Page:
Susan Garner
Susan Garner is an experienced policy analyst and program evaluator with over 25 years of experience across a range of government portfolios responsible for health and ageing, welfare, social and human services. Susan has been working as a private consultant over the last 7 years, delivering a range of consultancy projects for government, private and not-for-profit organisations. Susan is particularly interested in the use of data in policy development and evaluation to inform evidence based recommendations for decision makers about their policies and programs. She is committed to building capacity in research methods and systematic inquiry as a core competency for evaluators.

 

Source: https://www.ucl.ac.uk/public-policy/events/big-data-and-education/Big-data-and-education-cartoons/ucl4.jpg 

Date and Time: Thursday 2 July 2015, from 7:30am to 8.45am
Venue: Waldorf Apartment Hotel, 2 Akuna Street, Canberra
Instructions: Enter from the London Street entrance.
Presenters: Scott Bayley and John Stoney
Cost: Free (just pay for your own Breakfast)
Register online by: Wednesday 1 July 2015

Event Description:
During 2015, the International Year of Evaluation, the ACT Chapter of the AES is promoting discussion about the AES Evaluator' Professional Learning Competency Framework. This Framework has been designed to support the AES to raise the quality and awareness of evaluation and its role in public policy, and community and organisational change projects. Copies of the framework can be downloaded at http://www.aes.asn.au/professional-learning/pl-resources.html.

This ACT event will examine the core competency of Evaluation Theory – with a particular focus on how to obtain a useful sense of how and where various theories 'fit' within the broader pantheon of evaluative theory and practice. A challenge for practitioners is what could be called the 'transdiscipline effect – evaluation has drawn upon (as well as contributed to) numerous fields so that there is no single 'theory of evaluation' – rather a plethora of approaches, models and methodologies. Scott and John will lead a discussion that will consider two frameworks – Shadish, Cook and Leviton's (1991) evaluation theory framework and Alkin & Christie's (2004) 'evaluation family tree' – that can assist practitioners in developing an overarching perspective of evaluative theory.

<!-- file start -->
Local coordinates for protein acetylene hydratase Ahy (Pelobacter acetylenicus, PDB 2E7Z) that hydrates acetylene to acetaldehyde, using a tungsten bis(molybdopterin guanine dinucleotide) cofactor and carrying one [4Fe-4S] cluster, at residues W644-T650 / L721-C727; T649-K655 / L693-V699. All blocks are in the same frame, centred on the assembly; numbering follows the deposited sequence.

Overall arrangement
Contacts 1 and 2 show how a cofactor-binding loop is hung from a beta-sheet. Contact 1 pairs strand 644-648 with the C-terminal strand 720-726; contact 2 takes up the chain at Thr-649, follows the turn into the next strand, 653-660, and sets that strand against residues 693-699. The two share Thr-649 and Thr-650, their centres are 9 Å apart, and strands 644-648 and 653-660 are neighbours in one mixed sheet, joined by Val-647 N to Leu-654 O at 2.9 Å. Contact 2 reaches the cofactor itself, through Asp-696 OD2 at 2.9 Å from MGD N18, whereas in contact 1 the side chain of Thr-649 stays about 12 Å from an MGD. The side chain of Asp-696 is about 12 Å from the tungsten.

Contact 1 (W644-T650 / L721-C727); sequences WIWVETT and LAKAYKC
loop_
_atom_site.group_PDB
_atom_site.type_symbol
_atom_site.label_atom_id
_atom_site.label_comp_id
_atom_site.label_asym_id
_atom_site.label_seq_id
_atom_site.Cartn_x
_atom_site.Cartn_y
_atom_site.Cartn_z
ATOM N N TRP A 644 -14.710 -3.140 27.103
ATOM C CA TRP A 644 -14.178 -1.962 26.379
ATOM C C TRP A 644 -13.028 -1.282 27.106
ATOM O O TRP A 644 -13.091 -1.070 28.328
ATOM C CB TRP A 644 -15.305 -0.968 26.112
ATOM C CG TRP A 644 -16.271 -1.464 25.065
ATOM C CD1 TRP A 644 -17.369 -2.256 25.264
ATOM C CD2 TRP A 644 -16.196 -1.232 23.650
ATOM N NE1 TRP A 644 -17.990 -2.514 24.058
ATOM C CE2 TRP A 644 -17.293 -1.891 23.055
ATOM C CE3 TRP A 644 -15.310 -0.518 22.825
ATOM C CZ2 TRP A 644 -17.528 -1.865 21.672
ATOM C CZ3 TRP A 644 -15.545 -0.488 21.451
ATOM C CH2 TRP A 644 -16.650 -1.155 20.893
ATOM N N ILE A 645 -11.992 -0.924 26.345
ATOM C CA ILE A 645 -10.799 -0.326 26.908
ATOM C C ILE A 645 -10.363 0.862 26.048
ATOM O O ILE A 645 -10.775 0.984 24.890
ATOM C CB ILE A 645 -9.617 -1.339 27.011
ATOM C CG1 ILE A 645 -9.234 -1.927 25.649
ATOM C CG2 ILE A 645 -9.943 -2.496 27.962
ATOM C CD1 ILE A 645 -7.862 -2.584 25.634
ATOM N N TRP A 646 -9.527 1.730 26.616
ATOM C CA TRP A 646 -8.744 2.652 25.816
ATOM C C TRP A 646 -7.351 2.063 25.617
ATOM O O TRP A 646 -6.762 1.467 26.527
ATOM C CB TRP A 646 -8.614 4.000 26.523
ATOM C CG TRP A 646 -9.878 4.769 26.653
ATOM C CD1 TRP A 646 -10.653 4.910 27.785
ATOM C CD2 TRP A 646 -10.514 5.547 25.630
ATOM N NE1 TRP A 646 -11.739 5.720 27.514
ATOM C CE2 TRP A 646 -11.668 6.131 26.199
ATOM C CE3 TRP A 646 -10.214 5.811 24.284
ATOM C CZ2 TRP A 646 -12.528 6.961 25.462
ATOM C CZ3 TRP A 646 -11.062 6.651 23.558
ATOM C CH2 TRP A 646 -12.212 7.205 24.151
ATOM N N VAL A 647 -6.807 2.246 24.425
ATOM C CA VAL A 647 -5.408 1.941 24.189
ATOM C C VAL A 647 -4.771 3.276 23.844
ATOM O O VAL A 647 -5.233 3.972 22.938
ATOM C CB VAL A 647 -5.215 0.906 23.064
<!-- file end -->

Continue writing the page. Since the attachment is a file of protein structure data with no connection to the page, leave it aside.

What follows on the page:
About the Facilitators:
Scott Bayley joined AusAID in 2012 (now integrated into the Department of Foreign Affairs and Trade) as Principal Specialist Performance Management and Results. He is responsible for leading organizational change to achieve the continuous improvement of performance management practices. John Stoney currently divides his time between policy development work (and moonlighting in evaluation) at DSS, and being an Evaluation Fellow at Charles Darwin University. Both Scott and John have a longstanding interest in evaluation capacity and capability development and the interface between evaluation theory and practice.

Date and time: Thursday, 28 May 2015, 9am to 5pm (registration from 8.30am)
Location: Canberra TBC
Presenter: Dr Ian Patrick. Ian Patrick & Associates
Register online by: 25 May 2015 
Fees: Members $440, Non-members $605, Student member $220, Student non-member $302.50

Purpose of Workshop
The workshop will provide participants with insight into theory based approaches to evaluation, and specifically into the role of Program Theory and Program Logic to provide a clear understanding, focus and direction to the practice of evaluation. The use of Program Theory and Program Logic will be clearly detailed within a staged conceptual model, with guidance provided on how they can be applied within the planning and implementation of an evaluation.

Areas covered in the workshop include the use of Program Theory and Program Logic to:
• Identify the expected cause and effect relationships within a program, and the critical assumptions which underpin whether anticipated change occurs.
• Establish relationships between the more operational constructs of inputs, activities, outputs, outcomes, and impacts as they apply to a program
• Identify critical areas of focus for monitoring and evaluation including determining evaluation questions across different evaluation domains

The role of stakeholders in the development of the Program Theory and Program Logic and ways to promote their participation will be a point of emphasis. The workshop will consider how monitoring and evaluation activities can establish the validity of the Program Theory and Program Logic, and assist in making adjustments to these models as a program matures or understandings about its identity change. Constraints and limitations in the use of Program Theory and Program Logic will also be identified, together with common pitfalls in implementation and means to address these.

Teaching/Learning Strategies and Resources to be Used
The workshop will incorporate a mix of training methods including presentations, use of case studies, and small group interactive work. There will be ample opportunity for open discussion and questions.

Who should attend
This workshop is pitched at people at an intermediate level.

The workshop's worth